Lost In Translation was written and directed by Sofia Coppola. It was released in 2003 and stars Bill Murray and Scarlett Johansson, as well as Japan, and the city of Tokyo, which are characters of this film, as well. The movie explores themes of loneliness, friendship, relationships, insomnia, existential ennui, culture shock, and love.
It is one of my Top 5 favorite movies.
Lost In Translation (2003)
Written and Directed by Sofia Coppola
Movie of the Day
“I just don’t know what I’m supposed to be.” – Charlotte
“You’ll figure that out. The more you know who you are, and what you want, the less you let things upset you.” – Bob
Does age really change the way you see the world? Does it change the way you see yourself in it? Does it get easier, as Bob suggests to Charlotte? Do we believe him, or is he trying to convince himself that life has gotten easier – when it very clearly hasn’t?
One of the things I love most about Charlotte and Bob’s relationship is the way it illustrates that we are all confused and still searching for ourselves at any age. That we are all still longing for human connection, and for answers. I honestly don’t think that ever gets easier. I also don’t think the desire to connect ever goes away either, nor does the possibility that we can.
For me, it is connecting, and the possibility of connecting, that makes it all worth it. Those moments we share with another person, sometimes unexpectedly, is one of the best things there is about being in our lives. Don’t you think?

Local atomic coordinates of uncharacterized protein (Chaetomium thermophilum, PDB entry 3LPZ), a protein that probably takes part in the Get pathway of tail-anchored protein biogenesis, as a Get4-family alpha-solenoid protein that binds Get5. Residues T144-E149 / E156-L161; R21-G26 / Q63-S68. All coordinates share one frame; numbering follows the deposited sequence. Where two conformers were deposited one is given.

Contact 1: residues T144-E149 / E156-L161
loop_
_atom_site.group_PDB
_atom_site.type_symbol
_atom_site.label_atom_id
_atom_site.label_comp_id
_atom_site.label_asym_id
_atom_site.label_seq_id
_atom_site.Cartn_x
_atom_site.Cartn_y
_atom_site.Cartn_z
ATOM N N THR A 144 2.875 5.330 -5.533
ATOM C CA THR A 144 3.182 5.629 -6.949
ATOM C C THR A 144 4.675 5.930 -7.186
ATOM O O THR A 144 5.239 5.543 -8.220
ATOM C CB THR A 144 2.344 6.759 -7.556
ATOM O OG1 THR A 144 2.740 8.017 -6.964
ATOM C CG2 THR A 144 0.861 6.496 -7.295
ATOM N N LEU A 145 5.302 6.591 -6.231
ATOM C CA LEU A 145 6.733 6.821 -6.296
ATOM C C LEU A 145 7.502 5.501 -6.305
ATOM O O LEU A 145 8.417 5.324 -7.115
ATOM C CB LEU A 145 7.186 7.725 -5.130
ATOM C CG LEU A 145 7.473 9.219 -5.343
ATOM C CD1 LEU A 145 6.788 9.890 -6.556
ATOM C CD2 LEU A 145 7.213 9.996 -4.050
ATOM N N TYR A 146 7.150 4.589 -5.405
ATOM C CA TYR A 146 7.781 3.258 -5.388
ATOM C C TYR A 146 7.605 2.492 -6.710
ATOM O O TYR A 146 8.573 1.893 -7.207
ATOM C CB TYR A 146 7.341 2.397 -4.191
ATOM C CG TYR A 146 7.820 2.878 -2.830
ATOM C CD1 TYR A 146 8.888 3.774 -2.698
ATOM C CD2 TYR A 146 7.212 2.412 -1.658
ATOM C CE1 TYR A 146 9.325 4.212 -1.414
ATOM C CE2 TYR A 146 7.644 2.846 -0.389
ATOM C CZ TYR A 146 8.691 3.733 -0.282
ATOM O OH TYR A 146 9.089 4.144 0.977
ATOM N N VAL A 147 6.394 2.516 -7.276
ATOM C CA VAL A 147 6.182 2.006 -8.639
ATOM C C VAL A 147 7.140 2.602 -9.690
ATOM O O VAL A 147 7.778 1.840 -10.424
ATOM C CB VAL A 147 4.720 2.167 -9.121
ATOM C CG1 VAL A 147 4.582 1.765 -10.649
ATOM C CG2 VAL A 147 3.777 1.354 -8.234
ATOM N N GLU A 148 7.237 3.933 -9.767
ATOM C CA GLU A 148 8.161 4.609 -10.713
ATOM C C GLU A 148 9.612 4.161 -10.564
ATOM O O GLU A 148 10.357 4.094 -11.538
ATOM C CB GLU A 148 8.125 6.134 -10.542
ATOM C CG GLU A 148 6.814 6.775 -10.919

Trying to articulate the reasons and whys of my love for this movie always trips me up and has me uncharacteristically without words. Its a feeling, the way I find myself “lost” in this movie every single time I watch, and how completely emotionally moved I feel for Charlotte and Bob. Every time I watch it I feel more.
Sometimes it leaves me feeling sad. I breathe in the regrets and the longing that is so palpable in their story. Other times though, the film leaves me feeling hopeful and more alive. I find myself looking forward to the future, to the adventures ahead, to the unexpected – and to all those irreplaceable moments of connection.
At the end of the movie, Charlotte and Bob embrace, and Bob whispers something inaudible (to the “audience”) to Charlotte. I’ve always wondered what was said, and through the years, and re-watches, I’ve contemplated various things that he might be saying. The one I tend to come back to most often is “I love you,” in some way, or another, whether it is followed by “but I can’t”, or “maybe someday”, or “let’s find each other again”, it almost always includes “I love you”.
What do you think Bob said?